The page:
Seven years after the Armistice the returning soldiers were being settled. Next door was Mr Lawrence, a giant of a man, who had arrested Roger Casement and taken him to the Tower. Mr Rogers had been in the Infantry, as had Mr Dalgleish and others along the road. Albert Whitehead, my father, was one of five brothers, all in the infantry. One was killed and one lost a leg. Similar family histories were common all along the street.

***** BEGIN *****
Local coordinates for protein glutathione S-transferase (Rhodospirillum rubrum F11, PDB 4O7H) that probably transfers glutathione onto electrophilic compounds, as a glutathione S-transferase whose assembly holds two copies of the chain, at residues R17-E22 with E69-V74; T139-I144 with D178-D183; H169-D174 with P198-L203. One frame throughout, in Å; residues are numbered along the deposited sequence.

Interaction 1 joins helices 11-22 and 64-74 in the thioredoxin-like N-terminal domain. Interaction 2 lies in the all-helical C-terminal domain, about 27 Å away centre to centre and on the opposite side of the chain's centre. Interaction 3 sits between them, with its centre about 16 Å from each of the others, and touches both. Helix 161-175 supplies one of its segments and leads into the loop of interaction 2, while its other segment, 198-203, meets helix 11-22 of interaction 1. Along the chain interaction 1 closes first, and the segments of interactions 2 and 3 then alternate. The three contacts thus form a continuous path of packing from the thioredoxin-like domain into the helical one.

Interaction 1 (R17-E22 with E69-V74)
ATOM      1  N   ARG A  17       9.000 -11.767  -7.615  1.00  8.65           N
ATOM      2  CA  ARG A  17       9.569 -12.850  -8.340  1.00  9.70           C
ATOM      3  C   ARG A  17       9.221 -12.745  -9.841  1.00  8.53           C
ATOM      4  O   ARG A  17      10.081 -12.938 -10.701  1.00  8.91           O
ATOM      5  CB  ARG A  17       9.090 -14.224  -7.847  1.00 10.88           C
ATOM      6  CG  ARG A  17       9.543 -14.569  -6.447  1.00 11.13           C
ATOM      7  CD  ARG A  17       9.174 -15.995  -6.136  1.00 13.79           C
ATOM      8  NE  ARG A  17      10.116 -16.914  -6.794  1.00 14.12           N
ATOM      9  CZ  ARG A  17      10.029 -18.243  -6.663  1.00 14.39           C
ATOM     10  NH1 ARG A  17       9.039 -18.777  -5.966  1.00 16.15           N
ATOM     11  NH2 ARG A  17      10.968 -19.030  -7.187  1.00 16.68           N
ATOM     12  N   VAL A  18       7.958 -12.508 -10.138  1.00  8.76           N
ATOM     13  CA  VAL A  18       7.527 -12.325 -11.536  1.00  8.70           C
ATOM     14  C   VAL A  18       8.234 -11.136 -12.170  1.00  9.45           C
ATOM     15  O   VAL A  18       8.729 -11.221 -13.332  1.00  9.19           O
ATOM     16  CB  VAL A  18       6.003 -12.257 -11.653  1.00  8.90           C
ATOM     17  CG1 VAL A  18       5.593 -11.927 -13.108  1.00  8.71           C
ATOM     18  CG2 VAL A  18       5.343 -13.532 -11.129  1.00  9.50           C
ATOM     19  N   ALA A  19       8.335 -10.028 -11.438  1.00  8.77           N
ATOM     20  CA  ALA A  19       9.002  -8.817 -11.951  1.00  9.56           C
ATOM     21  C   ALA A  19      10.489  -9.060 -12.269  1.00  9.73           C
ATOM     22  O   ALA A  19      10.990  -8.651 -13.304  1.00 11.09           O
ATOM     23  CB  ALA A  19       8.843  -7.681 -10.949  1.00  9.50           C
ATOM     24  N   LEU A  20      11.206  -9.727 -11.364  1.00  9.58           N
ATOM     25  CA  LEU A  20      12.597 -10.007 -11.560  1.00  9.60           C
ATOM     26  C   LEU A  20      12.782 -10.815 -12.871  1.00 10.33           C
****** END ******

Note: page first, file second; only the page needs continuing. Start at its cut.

Over the mantlepiece in the sitting-room was the picture of Uncle Cyril, the youngest brother of the family, in a small round photo-frame, with last year's Armistice Day poppies arranged above it. The face, rather stiff and uneasy in some photographer's grotto, was undeveloped. Taken during his last leave, he was still a lad, smartly turned out, potentially handsome, but raw. Like so many others his life was before him until, in 1918, in the eleventh month, he was killed. This was the last picture of him, all in fact that remained, and each year the poppies were replaced by new. Many houses had similar photographs which continued to exert their influence throughout the Twenties and Thirties on all political parties, right up to Munich. In 1925 the soldiers who had survived were home and this estate would begin to house them. Others were waiting impatiently for more houses to be built on the land behind. It was like a Roman legion, disbanded after a war, being settled as a new small town in some foreign valley.

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